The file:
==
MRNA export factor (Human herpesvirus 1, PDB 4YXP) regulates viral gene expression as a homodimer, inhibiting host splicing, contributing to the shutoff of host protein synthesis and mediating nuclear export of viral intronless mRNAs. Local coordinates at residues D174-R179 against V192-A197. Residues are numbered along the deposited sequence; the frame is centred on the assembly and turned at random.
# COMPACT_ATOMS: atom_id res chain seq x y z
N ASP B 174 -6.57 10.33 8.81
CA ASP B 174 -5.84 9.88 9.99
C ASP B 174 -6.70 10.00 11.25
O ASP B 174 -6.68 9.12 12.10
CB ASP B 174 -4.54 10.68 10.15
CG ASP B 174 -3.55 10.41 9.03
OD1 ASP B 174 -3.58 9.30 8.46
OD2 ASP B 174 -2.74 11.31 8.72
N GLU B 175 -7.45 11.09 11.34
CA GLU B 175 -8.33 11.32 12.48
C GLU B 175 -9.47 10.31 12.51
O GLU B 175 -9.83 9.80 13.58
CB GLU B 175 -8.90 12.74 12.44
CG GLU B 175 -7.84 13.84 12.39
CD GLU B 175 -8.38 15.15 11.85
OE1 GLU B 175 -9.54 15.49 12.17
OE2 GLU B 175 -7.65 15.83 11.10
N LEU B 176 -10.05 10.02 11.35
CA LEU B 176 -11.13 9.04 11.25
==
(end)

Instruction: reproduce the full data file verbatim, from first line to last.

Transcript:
MRNA export factor (Human herpesvirus 1, PDB 4YXP) regulates viral gene expression as a homodimer, inhibiting host splicing, contributing to the shutoff of host protein synthesis and mediating nuclear export of viral intronless mRNAs. Local coordinates at residues D174-R179 against V192-A197. Residues are numbered along the deposited sequence; the frame is centred on the assembly and turned at random.
# COMPACT_ATOMS: atom_id res chain seq x y z
N ASP B 174 -6.57 10.33 8.81
CA ASP B 174 -5.84 9.88 9.99
C ASP B 174 -6.70 10.00 11.25
O ASP B 174 -6.68 9.12 12.10
CB ASP B 174 -4.54 10.68 10.15
CG ASP B 174 -3.55 10.41 9.03
OD1 ASP B 174 -3.58 9.30 8.46
OD2 ASP B 174 -2.74 11.31 8.72
N GLU B 175 -7.45 11.09 11.34
CA GLU B 175 -8.33 11.32 12.48
C GLU B 175 -9.47 10.31 12.51
O GLU B 175 -9.83 9.80 13.58
CB GLU B 175 -8.90 12.74 12.44
CG GLU B 175 -7.84 13.84 12.39
CD GLU B 175 -8.38 15.15 11.85
OE1 GLU B 175 -9.54 15.49 12.17
OE2 GLU B 175 -7.65 15.83 11.10
N LEU B 176 -10.05 10.02 11.35
CA LEU B 176 -11.13 9.04 11.25